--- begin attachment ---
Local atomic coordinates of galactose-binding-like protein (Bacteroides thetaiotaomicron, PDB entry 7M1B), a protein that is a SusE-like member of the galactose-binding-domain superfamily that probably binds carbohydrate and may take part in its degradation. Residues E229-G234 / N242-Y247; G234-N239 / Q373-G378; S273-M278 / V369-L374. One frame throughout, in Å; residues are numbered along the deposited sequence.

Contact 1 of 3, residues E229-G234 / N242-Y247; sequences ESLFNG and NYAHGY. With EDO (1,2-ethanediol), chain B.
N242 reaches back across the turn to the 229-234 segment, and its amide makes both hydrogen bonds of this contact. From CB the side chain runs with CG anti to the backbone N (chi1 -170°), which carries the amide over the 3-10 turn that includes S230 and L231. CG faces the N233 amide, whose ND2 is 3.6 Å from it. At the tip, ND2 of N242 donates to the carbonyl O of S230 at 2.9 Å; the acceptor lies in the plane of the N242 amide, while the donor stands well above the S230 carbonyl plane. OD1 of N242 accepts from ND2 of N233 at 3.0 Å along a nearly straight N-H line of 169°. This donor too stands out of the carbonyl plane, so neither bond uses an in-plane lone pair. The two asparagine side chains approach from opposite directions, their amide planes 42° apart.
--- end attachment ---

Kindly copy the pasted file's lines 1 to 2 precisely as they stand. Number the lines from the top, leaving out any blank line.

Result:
Local atomic coordinates of galactose-binding-like protein (Bacteroides thetaiotaomicron, PDB entry 7M1B), a protein that is a SusE-like member of the galactose-binding-domain superfamily that probably binds carbohydrate and may take part in its degradation. Residues E229-G234 / N242-Y247; G234-N239 / Q373-G378; S273-M278 / V369-L374. One frame throughout, in Å; residues are numbered along the deposited sequence.

Contact 1 of 3, residues E229-G234 / N242-Y247; sequences ESLFNG and NYAHGY. With EDO (1,2-ethanediol), chain B.